The U.S. aviation authority said on Thursday (October 31) it will allow airlines to expand the use of portable electronic devices in flight to include smart phones, tablets and e-readers, ending a long-standing ban.

"Most commercial airlines can tolerate radio interference from portable electronic devices," Federal Aviation Administrator Michael Huerta said at a news conference at Reagan National Airport near Washington, D.C.

"It's safe to read downloaded materials, like e-books, calendars and to play games."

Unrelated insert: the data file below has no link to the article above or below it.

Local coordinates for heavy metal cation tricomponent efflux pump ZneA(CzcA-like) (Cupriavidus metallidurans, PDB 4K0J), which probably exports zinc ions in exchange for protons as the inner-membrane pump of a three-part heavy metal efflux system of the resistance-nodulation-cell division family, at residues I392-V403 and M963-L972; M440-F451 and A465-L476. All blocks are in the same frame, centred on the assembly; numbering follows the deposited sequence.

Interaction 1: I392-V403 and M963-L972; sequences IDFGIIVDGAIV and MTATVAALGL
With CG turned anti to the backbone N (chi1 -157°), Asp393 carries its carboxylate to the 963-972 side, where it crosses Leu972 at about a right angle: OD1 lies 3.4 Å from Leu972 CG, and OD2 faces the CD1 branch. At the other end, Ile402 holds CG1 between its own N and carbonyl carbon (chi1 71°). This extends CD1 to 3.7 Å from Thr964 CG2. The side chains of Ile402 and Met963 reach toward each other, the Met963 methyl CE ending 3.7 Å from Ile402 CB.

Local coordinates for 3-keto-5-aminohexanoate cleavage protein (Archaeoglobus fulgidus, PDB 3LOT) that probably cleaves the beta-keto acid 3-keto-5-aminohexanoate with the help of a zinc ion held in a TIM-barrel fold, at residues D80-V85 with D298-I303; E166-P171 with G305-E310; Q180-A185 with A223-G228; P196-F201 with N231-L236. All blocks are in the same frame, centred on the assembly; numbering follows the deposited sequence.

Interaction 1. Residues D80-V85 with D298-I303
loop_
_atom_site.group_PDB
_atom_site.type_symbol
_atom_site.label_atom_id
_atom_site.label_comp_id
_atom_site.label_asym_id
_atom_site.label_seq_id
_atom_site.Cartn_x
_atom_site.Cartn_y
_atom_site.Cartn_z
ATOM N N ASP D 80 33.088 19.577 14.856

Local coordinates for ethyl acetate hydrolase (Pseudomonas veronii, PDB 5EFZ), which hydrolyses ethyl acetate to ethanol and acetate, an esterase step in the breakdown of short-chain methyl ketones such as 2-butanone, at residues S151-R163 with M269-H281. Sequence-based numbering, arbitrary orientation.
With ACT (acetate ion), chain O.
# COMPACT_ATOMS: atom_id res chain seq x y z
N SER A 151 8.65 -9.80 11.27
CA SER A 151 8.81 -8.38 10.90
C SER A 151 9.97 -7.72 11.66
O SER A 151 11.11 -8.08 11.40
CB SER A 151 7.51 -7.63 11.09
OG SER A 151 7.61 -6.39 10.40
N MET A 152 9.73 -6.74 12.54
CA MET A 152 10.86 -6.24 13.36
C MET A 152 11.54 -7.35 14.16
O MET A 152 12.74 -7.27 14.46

These activities are expected to be permitted during all phases of flight, including take-off and landing, on the vast majority of U.S. flights, he said.

In-flight mobile phone talking is not approved, Huerta said, noting that this continues to be governed by the Federal Communications Commission.

However, passengers will be able to connect with an airline's WiFi network and can use Bluetooth accessories, such as wireless mouse and headphones.

As a practical matter, mobile phones should be kept in airline mode during flight, he said. Without this setting, the phones would continue to search vainly for a signal while aloft, draining batteries.

Huerta said the guidance applies to U.S. airlines throughout their domestic and international routes. The next step is for airlines to submit plans for implementation after testing to make sure aircraft can tolerate this kind of radio interference.

Presented by Adam Justice